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Ann Somerville grew up in one of Australia’s prettiest small cities. In 1989, she left Australia with a BA and a burning ambition to see more of the world and its people, and to discover this ‘culture’ thing people kept telling her about. In 2006, she returned home to Southeast Queensland with two more degrees, an English husband, and a staggering case of homesickness, vowing never to leave Australia again.
Ann writes mostly science fiction and fantasy, and most stories feature LGBT characters.
on Oct. 08, 2012 :
“Unnatural Selection” is told in the first person by Nick himself. It’s clear he’s made some hard, and unpopular, choices in his life, that make him doubt if he will ever find someone to accept him for who he is, policeman, vee, and all. But he’s not one to cry over having a hard life. The mystery of the serial murders is engrossing, and the revelation of the real culprit near the end is truly a surprise.
Despite the tension created by the stalker, “Every Move You Make” is largely a sweet, even mushy story about two men realizing how much they mean to each other. Like the first book, this story is told in the first person by Nick. Although Nick’s status as a ‘vee’ plays a small role in this mystery, it’s much less about that and more about the relationship between he and Anton.
Unlike the first two books, which were told by Nick, this last volume is all about Anton, told in the first person by him, as he marshals his friends and family to help in the search for Nick. The real reasons behind Nick’s disappearance are very sinister, but I for one figured them out long before Anton did. Still, guessing what happened doesn’t spoil the story of following Anton as he attempts to find and rescue his husband.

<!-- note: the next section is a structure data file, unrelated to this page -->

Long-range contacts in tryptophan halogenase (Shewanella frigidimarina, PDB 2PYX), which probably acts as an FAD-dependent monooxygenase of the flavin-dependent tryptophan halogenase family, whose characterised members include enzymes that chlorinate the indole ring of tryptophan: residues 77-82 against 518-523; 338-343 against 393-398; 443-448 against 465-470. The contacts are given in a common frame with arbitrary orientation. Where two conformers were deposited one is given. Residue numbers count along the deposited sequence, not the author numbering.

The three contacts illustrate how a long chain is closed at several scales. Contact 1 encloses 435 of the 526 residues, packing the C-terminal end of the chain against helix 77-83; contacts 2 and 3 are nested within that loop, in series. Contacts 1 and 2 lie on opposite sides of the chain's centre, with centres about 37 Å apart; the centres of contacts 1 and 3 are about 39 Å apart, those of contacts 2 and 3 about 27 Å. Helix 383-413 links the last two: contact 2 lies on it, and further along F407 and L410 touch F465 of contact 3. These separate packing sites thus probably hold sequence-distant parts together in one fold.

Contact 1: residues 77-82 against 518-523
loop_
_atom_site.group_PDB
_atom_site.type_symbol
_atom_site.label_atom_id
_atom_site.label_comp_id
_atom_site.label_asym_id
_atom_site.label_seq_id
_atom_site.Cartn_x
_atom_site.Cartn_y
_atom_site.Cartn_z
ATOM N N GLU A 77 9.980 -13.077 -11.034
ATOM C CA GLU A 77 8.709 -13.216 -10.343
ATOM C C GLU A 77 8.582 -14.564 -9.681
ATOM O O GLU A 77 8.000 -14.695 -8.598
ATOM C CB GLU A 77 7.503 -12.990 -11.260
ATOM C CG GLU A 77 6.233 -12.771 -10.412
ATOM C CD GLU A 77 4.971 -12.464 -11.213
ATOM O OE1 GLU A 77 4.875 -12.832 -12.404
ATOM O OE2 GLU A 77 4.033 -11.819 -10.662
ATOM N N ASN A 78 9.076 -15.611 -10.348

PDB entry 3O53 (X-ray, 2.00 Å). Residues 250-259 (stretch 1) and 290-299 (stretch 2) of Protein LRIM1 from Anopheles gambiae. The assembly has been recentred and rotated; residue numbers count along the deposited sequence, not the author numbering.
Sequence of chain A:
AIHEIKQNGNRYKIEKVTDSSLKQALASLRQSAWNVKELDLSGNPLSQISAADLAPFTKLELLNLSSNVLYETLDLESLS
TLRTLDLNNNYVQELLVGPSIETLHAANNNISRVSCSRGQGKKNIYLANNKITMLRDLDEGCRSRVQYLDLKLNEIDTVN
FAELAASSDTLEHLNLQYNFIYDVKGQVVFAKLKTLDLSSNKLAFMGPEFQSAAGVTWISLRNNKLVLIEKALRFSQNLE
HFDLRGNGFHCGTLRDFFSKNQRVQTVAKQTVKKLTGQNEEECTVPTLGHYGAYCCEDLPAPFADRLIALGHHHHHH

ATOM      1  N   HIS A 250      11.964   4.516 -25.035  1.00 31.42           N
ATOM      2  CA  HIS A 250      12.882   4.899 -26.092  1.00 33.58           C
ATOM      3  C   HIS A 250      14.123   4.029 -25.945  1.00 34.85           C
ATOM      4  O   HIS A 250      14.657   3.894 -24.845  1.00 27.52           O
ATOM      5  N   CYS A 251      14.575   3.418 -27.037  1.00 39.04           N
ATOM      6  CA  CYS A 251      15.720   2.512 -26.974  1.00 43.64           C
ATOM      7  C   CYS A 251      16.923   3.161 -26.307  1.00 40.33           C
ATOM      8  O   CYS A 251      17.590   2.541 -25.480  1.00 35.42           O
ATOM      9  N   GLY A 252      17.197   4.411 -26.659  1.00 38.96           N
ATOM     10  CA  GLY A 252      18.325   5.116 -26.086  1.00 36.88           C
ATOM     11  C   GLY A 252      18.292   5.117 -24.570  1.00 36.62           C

All three novellas in this series are quite good. They lack the depth and drama I’ve come to expect from this author, which is why I’ve only given the collection three stars, but they’re quite good reads. I didn’t get as emotionally involved in the characters as I might have hoped, but the books are still entertaining. Like any speculative or science fiction, you have to suspend belief just a little, but the idea of a virus like ISH is really no more fanciful than faster-than-light travel, when you get right down to it.
(reviewed long after purchase)